Alexander Sinton Secondary School

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Alexander Sinton Secondary School
Alexander Sinton high school logo.jpg
Address
Thornton Road, Crawford
Cape Town
South Africa
Coordinates 33°58′33″S 18°30′45″E / 33.9759°S 18.5125°E / -33.9759; 18.5125Coordinates: 33°58′33″S 18°30′45″E / 33.9759°S 18.5125°E / -33.9759; 18.5125
Information
Motto Vel Primus Vel Cum Primis (" If not the best, amongst the best")
Established 1951 (1951)
Founder Alexander Sinton
Status Open
Principal Adela Domingo
Number of students 1,100
Website

Alexander Sinton Secondary School, also known as Alexander Sinton High School, is an English-medium school in Crawford, a suburb of Cape Town, South Africa. The school is located in the Cape Flats, an area designated as non-white under the Group Areas Act during apartheid. The school was involved in the anti-apartheid student uprisings of the 1970s and 1980s. Staff and students at the school made headlines when they barricaded the police into their school in September 1985.[1] The following month, three youths were killed near the school by police officers who opened fire on protesters in the Trojan Horse Incident.[2] It was the first school to be visited by Nelson Mandela after his release from prison.[3] As of 2014, the school has 1,100 pupils, half boys and half girls. The school employs 40 teachers and six non-teaching staff.[4]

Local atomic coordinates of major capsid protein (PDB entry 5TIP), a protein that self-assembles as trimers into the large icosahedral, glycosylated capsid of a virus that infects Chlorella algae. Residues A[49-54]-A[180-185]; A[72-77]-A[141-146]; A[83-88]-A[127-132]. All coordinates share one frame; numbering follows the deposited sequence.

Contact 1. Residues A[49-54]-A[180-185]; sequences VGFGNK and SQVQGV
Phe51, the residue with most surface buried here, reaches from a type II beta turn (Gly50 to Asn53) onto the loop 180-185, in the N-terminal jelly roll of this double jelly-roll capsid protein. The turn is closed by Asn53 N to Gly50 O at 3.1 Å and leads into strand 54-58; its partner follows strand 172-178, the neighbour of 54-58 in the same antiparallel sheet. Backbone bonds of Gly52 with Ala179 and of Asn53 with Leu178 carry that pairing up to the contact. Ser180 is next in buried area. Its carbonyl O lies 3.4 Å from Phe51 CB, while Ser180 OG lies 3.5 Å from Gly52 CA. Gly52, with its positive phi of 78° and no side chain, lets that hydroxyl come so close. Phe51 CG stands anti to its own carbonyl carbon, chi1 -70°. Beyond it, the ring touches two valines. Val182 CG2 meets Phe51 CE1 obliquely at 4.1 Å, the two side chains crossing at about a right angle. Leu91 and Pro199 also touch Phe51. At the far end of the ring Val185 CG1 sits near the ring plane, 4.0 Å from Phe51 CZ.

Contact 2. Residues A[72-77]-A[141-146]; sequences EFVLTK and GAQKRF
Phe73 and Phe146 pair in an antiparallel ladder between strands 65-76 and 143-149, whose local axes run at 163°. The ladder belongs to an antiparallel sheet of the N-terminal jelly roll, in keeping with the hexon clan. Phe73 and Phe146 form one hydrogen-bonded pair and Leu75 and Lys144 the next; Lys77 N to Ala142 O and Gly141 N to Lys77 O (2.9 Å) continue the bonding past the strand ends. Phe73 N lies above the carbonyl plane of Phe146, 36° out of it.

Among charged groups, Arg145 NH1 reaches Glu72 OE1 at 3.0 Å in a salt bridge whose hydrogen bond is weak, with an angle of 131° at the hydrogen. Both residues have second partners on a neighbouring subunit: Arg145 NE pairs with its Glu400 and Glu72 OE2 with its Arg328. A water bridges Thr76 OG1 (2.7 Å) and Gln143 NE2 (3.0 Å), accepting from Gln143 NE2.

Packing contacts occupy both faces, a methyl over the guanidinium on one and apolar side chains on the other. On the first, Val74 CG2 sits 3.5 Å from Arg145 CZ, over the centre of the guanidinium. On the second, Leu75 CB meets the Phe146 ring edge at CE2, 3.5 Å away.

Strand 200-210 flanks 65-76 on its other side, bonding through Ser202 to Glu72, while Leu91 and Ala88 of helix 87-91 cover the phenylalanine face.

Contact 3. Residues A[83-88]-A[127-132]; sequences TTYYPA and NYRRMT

Founder[edit]

The school was named for its benefactor Alexander Sinton, who bequeathed money to found the school in 1951.[4]

1976 uprising[edit]